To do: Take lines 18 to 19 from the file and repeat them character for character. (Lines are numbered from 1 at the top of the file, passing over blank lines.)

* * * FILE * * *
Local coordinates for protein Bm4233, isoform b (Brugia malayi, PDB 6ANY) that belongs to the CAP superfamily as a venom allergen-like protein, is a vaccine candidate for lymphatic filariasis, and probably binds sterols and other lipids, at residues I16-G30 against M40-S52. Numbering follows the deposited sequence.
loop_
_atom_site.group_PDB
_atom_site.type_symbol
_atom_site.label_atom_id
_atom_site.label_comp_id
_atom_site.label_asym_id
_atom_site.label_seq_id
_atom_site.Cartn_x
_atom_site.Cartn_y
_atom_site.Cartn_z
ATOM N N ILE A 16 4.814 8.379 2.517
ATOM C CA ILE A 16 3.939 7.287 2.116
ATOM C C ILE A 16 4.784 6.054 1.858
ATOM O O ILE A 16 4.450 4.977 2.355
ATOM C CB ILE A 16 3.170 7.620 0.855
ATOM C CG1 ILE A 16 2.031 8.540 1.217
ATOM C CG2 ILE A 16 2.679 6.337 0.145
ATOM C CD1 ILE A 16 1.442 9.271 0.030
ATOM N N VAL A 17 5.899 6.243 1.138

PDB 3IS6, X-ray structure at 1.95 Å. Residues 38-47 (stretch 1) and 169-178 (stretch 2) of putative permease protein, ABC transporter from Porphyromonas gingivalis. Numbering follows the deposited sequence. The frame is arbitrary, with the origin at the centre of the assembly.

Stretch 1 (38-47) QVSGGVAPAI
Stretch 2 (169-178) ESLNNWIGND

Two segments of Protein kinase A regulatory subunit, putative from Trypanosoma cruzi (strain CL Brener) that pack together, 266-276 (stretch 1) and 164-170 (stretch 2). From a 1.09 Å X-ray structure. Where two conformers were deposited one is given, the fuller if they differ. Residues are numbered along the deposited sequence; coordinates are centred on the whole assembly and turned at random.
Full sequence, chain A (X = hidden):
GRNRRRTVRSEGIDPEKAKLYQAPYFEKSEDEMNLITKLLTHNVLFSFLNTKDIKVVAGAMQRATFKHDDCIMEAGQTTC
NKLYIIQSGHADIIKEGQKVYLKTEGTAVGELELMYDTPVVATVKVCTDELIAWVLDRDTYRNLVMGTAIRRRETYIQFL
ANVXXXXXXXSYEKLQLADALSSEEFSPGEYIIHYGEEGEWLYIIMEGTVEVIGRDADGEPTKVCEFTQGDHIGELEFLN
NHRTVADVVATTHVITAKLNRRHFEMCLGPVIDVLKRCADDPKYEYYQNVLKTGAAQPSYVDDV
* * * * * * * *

ATOM C CG2 ILE A 16 2.679 6.337 0.145
ATOM C CD1 ILE A 16 1.442 9.271 0.030